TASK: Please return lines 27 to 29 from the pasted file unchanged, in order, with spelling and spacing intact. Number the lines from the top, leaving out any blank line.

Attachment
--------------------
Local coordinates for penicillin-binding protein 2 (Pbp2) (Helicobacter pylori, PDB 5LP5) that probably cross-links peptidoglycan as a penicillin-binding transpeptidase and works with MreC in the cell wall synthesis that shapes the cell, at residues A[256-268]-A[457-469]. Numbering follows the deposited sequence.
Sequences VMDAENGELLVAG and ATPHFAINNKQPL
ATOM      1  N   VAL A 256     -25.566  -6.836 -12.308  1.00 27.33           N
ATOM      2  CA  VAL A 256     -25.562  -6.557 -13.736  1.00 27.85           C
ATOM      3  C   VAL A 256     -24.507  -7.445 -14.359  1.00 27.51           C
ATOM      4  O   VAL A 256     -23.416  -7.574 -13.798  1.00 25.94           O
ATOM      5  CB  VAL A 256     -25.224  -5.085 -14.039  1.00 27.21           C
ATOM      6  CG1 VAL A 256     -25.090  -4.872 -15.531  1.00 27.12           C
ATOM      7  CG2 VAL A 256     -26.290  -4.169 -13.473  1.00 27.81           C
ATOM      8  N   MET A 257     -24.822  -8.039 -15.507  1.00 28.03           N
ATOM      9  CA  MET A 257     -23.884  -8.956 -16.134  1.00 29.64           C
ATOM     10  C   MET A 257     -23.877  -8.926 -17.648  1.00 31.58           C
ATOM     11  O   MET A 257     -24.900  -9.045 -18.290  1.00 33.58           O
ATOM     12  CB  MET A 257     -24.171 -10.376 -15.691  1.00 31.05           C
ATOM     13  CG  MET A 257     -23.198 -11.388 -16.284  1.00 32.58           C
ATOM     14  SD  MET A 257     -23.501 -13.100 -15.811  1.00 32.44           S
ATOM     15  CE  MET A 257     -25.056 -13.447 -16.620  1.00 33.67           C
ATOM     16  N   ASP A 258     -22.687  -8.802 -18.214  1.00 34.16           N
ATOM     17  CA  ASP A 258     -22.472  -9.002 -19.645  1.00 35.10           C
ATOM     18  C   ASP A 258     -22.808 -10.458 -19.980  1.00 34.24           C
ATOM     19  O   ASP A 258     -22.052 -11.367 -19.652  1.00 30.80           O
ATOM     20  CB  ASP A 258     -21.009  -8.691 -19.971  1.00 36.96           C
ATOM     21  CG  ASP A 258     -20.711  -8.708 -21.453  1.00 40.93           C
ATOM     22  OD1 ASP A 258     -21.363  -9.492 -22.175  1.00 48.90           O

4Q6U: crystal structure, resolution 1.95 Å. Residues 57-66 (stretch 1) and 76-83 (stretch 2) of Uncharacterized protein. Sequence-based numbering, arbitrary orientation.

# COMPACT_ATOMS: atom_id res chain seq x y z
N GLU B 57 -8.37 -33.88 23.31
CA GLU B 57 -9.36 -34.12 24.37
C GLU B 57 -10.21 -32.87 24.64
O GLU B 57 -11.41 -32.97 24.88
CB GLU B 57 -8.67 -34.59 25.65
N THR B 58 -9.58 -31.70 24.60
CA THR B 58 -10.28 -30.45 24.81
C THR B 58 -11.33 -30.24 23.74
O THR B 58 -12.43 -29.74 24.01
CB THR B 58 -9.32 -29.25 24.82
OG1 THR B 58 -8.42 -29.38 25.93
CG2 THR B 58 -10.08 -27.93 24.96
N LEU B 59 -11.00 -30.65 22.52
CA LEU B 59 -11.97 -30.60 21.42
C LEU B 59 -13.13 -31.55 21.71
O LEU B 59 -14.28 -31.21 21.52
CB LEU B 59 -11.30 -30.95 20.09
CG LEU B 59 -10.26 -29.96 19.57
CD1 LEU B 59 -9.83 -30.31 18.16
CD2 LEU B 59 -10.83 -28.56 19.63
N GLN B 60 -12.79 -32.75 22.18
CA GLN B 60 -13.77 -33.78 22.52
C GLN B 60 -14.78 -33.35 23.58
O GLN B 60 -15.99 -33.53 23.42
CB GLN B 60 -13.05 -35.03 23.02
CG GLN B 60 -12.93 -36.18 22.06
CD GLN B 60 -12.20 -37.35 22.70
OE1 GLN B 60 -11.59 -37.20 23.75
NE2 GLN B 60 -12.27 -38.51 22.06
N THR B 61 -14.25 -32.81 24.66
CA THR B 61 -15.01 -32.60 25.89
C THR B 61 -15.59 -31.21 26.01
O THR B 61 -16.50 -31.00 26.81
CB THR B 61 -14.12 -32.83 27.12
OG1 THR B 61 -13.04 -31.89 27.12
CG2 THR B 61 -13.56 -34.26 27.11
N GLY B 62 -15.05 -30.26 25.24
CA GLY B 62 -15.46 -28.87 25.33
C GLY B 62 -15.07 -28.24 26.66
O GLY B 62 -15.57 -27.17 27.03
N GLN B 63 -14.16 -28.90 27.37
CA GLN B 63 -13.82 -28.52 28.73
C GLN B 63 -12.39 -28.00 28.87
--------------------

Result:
N GLU B 57 -8.37 -33.88 23.31
CA GLU B 57 -9.36 -34.12 24.37
C GLU B 57 -10.21 -32.87 24.64